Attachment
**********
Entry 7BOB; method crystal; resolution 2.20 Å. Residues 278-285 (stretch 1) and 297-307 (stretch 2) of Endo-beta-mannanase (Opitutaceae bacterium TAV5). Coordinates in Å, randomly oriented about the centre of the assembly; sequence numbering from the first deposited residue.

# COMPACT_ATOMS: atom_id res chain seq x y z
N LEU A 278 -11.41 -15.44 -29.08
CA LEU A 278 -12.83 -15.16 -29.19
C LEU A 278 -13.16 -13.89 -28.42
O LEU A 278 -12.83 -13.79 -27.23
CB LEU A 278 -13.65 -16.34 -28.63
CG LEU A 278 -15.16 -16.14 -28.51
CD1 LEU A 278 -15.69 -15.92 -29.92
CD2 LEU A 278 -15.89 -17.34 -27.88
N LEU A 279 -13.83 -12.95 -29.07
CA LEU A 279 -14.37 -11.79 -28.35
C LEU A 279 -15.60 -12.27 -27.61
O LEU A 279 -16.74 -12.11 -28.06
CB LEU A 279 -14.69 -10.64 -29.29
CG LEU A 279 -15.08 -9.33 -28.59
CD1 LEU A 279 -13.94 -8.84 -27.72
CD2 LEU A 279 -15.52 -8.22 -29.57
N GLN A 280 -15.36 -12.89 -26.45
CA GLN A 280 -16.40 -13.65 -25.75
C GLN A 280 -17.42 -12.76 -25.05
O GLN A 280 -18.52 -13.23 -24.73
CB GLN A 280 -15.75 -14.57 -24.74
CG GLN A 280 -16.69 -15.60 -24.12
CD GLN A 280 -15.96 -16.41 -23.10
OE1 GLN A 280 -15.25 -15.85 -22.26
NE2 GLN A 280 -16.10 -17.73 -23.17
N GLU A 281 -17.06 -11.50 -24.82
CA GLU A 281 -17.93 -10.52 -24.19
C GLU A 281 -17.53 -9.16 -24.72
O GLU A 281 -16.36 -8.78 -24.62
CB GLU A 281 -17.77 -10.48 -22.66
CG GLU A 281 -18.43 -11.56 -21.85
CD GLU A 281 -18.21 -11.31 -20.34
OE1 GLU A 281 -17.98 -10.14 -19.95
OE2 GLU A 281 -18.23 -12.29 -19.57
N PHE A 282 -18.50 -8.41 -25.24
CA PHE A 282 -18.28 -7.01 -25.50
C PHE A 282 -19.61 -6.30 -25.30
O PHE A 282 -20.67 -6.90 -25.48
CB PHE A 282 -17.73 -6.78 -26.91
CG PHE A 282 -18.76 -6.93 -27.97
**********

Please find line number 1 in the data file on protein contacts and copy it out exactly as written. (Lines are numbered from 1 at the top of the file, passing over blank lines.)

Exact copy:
Entry 7BOB; method crystal; resolution 2.20 Å. Residues 278-285 (stretch 1) and 297-307 (stretch 2) of Endo-beta-mannanase (Opitutaceae bacterium TAV5). Coordinates in Å, randomly oriented about the centre of the assembly; sequence numbering from the first deposited residue.